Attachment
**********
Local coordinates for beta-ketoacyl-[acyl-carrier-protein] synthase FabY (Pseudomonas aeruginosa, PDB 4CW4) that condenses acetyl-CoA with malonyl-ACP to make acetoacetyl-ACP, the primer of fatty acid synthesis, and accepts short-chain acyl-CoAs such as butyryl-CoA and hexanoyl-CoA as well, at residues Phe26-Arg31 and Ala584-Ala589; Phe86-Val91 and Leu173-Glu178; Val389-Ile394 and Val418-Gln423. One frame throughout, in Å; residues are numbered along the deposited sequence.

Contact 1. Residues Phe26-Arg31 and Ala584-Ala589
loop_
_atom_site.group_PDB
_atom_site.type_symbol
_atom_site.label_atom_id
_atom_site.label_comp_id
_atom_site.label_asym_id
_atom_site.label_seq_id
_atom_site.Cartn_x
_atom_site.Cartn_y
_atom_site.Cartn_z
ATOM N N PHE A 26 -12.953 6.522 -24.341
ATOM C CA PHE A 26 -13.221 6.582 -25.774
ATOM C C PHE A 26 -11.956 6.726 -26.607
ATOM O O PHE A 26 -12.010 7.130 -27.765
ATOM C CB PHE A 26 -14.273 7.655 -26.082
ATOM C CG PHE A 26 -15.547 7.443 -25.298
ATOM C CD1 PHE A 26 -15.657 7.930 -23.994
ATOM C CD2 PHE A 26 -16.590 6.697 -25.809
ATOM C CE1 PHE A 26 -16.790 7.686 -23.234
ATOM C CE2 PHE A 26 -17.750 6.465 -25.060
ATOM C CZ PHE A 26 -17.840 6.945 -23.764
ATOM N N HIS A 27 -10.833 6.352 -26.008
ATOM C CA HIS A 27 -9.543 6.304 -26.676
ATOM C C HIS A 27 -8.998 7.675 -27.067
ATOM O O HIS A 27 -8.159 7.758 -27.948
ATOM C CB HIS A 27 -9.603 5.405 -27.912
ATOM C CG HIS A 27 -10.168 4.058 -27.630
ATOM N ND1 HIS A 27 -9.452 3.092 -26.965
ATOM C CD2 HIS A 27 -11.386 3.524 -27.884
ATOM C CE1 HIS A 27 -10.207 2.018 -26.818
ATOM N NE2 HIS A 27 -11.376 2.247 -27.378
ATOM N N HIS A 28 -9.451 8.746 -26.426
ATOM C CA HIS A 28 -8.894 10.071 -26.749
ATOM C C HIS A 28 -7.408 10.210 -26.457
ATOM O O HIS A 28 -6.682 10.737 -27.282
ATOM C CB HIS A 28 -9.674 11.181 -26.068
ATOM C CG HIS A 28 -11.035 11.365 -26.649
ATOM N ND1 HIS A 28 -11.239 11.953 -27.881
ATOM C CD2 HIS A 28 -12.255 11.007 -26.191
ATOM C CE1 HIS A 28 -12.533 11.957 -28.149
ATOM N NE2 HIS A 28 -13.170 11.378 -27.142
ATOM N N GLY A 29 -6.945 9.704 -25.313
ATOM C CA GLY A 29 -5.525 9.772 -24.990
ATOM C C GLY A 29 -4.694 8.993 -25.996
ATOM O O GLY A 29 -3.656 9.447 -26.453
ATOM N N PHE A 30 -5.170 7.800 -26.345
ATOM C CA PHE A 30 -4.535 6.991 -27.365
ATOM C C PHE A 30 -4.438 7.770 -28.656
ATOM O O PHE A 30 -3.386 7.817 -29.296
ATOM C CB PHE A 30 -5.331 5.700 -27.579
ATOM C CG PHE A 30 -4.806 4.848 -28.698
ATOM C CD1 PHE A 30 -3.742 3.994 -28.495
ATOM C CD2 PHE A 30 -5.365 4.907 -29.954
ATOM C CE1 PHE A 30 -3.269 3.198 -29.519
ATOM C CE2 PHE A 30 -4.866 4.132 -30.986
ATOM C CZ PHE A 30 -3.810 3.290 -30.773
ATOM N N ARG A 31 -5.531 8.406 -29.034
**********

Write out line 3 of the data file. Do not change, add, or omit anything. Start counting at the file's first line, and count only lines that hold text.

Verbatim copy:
loop_